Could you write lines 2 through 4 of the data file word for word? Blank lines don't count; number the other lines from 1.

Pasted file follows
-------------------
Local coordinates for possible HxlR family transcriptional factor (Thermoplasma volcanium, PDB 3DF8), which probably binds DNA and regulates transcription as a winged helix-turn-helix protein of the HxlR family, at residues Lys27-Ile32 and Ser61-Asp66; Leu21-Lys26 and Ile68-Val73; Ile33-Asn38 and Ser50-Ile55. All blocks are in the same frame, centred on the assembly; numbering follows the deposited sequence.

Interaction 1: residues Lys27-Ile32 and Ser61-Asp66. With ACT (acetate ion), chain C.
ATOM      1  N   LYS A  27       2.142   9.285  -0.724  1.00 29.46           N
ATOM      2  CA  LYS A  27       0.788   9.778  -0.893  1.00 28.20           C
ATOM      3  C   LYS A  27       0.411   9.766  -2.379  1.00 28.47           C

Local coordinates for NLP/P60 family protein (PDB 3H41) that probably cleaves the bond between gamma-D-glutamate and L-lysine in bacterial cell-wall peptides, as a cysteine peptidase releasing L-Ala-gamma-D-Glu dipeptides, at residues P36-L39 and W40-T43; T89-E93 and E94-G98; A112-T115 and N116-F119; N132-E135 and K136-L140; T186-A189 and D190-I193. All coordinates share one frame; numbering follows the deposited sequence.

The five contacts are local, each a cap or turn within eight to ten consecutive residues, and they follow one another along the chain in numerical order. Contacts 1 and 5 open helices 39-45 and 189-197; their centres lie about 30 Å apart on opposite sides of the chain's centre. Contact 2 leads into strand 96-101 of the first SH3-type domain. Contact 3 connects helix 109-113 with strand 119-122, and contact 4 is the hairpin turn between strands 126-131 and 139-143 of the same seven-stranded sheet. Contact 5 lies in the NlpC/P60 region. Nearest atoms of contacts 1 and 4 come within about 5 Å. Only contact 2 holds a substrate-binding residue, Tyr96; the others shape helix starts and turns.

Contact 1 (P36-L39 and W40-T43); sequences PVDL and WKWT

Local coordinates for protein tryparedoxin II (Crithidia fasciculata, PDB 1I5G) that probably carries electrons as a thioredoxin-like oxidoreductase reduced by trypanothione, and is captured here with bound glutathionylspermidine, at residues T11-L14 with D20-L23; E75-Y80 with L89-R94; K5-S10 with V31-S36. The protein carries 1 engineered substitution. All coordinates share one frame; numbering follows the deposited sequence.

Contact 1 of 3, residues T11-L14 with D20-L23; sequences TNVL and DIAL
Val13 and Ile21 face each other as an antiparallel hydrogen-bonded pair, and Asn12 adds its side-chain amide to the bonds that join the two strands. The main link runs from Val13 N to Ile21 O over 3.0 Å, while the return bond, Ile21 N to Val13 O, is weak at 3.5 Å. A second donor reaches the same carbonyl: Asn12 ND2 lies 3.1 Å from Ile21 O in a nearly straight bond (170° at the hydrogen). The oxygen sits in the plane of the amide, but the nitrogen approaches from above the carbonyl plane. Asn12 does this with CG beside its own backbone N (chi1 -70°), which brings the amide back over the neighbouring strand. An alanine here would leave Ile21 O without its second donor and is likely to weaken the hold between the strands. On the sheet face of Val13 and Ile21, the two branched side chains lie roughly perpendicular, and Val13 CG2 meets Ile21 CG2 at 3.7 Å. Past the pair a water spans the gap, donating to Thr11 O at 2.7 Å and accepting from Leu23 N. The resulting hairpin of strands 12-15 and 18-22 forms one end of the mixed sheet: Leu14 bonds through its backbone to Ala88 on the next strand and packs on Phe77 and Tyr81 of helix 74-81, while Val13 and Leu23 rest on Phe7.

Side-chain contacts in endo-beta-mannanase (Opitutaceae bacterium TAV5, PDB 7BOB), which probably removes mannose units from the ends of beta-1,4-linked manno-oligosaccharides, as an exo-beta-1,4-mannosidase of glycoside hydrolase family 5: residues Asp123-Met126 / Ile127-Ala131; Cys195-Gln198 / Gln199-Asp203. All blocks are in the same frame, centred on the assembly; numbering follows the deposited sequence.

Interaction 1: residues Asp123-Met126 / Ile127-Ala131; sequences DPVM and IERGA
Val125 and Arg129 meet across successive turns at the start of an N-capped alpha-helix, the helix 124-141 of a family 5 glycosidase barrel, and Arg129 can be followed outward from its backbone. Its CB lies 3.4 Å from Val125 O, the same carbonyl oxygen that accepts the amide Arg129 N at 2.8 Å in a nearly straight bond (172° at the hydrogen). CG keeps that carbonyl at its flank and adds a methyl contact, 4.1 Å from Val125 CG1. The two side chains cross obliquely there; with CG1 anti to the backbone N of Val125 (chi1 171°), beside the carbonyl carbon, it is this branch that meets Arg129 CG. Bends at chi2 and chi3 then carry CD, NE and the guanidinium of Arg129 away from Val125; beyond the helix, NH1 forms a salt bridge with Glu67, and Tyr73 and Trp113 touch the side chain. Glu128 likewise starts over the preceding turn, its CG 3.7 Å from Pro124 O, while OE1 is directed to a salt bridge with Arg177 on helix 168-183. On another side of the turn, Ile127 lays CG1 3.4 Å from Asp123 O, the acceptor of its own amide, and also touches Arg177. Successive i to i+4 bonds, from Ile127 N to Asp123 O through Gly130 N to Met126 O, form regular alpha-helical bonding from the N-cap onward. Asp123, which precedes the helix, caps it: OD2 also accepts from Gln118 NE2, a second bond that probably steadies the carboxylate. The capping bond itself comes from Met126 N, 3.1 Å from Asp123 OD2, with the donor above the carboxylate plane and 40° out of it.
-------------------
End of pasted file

Interaction 1: residues Lys27-Ile32 and Ser61-Asp66. With ACT (acetate ion), chain C.
ATOM      1  N   LYS A  27       2.142   9.285  -0.724  1.00 29.46           N
ATOM      2  CA  LYS A  27       0.788   9.778  -0.893  1.00 28.20           C